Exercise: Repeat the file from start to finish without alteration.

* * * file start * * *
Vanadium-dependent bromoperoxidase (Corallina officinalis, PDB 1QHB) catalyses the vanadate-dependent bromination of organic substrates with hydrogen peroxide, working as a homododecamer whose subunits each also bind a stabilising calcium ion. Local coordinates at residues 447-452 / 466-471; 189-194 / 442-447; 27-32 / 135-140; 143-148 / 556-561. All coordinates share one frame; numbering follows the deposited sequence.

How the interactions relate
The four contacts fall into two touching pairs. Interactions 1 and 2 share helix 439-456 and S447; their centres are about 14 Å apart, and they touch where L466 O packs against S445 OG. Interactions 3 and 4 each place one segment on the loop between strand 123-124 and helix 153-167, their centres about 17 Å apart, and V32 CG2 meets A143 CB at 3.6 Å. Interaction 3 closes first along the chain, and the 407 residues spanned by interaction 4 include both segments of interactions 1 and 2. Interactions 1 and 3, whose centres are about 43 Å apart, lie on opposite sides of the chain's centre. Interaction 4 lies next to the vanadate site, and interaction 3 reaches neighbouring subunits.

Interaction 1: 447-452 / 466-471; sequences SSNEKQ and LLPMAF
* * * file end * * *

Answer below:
Vanadium-dependent bromoperoxidase (Corallina officinalis, PDB 1QHB) catalyses the vanadate-dependent bromination of organic substrates with hydrogen peroxide, working as a homododecamer whose subunits each also bind a stabilising calcium ion. Local coordinates at residues 447-452 / 466-471; 189-194 / 442-447; 27-32 / 135-140; 143-148 / 556-561. All coordinates share one frame; numbering follows the deposited sequence.

How the interactions relate
The four contacts fall into two touching pairs. Interactions 1 and 2 share helix 439-456 and S447; their centres are about 14 Å apart, and they touch where L466 O packs against S445 OG. Interactions 3 and 4 each place one segment on the loop between strand 123-124 and helix 153-167, their centres about 17 Å apart, and V32 CG2 meets A143 CB at 3.6 Å. Interaction 3 closes first along the chain, and the 407 residues spanned by interaction 4 include both segments of interactions 1 and 2. Interactions 1 and 3, whose centres are about 43 Å apart, lie on opposite sides of the chain's centre. Interaction 4 lies next to the vanadate site, and interaction 3 reaches neighbouring subunits.

Interaction 1: 447-452 / 466-471; sequences SSNEKQ and LLPMAF